Appliqué is a technique whereby one or more textiles are sewn onto a ground material, usually of cloth, but leather may also be found. The cloth appliqués are made by drawing out a basic design on the ground material. Separate coloured cloth is cut out to the approximate shape and then, using a needle, its edges are tucked under and sewn down onto the ground.
There are two types of appliqué associated with Egyptian objects. Firstly there is positive, or ‘real’ appliqué, whereby a piece of cloth is sewn down onto another piece of cloth. Usually the edges of the applied cloth are tucked under to create a neat edge. The second form is called inlay appliqué (also known simply as inlay, and inlay patchwork), whereby an identical pattern is cut out in two pieces of differently coloured cloth and the ‘other’ pattern is sewn into the first piece of cloth, so creating a design that appears on both sides of the material. Often a cord was sewn around the pattern to hide the join between the ground material and the inlaid pattern. This particular form of appliqué is no longer widely used, but was especially popular during the medieval period.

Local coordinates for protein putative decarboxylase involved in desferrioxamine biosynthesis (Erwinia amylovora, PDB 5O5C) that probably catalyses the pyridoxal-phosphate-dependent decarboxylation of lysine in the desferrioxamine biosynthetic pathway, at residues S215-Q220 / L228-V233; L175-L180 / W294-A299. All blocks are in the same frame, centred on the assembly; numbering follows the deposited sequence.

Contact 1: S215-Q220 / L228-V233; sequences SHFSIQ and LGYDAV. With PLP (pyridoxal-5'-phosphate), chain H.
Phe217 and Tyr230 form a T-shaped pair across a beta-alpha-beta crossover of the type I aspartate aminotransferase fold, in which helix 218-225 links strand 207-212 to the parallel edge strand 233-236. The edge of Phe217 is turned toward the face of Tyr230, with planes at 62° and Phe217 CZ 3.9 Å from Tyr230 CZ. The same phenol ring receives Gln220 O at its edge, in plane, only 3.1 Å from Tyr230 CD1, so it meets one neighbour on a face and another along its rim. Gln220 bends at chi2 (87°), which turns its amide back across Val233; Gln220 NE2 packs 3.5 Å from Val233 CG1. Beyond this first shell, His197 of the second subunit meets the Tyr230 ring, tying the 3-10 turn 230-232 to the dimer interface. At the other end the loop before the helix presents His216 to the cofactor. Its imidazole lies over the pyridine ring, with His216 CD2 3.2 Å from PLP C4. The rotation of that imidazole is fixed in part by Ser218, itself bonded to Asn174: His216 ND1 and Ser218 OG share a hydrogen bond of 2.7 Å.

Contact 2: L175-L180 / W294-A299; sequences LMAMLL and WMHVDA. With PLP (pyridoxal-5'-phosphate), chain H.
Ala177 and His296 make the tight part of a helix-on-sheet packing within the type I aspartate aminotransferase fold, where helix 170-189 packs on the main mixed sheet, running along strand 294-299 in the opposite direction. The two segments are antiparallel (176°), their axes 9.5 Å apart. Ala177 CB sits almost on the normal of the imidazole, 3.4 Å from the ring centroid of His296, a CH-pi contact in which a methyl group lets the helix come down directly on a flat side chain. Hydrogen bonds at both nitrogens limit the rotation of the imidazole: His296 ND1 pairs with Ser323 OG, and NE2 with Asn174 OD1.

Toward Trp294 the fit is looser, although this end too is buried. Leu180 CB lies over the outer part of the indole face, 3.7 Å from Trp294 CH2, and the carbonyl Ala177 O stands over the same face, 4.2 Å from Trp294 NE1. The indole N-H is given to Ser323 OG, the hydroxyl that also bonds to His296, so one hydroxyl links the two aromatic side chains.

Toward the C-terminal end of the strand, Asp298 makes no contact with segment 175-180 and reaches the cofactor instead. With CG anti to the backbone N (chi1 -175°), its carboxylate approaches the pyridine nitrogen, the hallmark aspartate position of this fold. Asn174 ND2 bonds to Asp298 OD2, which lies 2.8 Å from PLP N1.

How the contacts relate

In general, the production of this decorative technique was and remains the preserve of male embroiderers, but changes started to occur in the late twentieth century as more women and girls were taking up this profession, but they work from home rather than in public.